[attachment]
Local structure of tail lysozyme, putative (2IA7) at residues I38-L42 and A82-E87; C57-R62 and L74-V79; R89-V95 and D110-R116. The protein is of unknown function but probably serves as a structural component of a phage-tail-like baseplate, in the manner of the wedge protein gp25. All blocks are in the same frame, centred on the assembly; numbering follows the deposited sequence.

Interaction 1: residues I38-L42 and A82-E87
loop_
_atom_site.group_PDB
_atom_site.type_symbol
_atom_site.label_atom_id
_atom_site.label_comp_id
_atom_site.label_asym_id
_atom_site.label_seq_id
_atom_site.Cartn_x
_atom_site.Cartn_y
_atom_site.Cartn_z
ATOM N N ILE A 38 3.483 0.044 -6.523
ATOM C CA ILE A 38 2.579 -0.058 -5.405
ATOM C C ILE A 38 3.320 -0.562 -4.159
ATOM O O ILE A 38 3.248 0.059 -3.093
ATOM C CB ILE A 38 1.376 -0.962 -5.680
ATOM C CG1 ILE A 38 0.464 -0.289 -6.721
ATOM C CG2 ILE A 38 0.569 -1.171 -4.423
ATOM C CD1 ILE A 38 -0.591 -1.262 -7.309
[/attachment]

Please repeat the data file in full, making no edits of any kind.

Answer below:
Local structure of tail lysozyme, putative (2IA7) at residues I38-L42 and A82-E87; C57-R62 and L74-V79; R89-V95 and D110-R116. The protein is of unknown function but probably serves as a structural component of a phage-tail-like baseplate, in the manner of the wedge protein gp25. All blocks are in the same frame, centred on the assembly; numbering follows the deposited sequence.

Interaction 1: residues I38-L42 and A82-E87
loop_
_atom_site.group_PDB
_atom_site.type_symbol
_atom_site.label_atom_id
_atom_site.label_comp_id
_atom_site.label_asym_id
_atom_site.label_seq_id
_atom_site.Cartn_x
_atom_site.Cartn_y
_atom_site.Cartn_z
ATOM N N ILE A 38 3.483 0.044 -6.523
ATOM C CA ILE A 38 2.579 -0.058 -5.405
ATOM C C ILE A 38 3.320 -0.562 -4.159
ATOM O O ILE A 38 3.248 0.059 -3.093
ATOM C CB ILE A 38 1.376 -0.962 -5.680
ATOM C CG1 ILE A 38 0.464 -0.289 -6.721
ATOM C CG2 ILE A 38 0.569 -1.171 -4.423
ATOM C CD1 ILE A 38 -0.591 -1.262 -7.309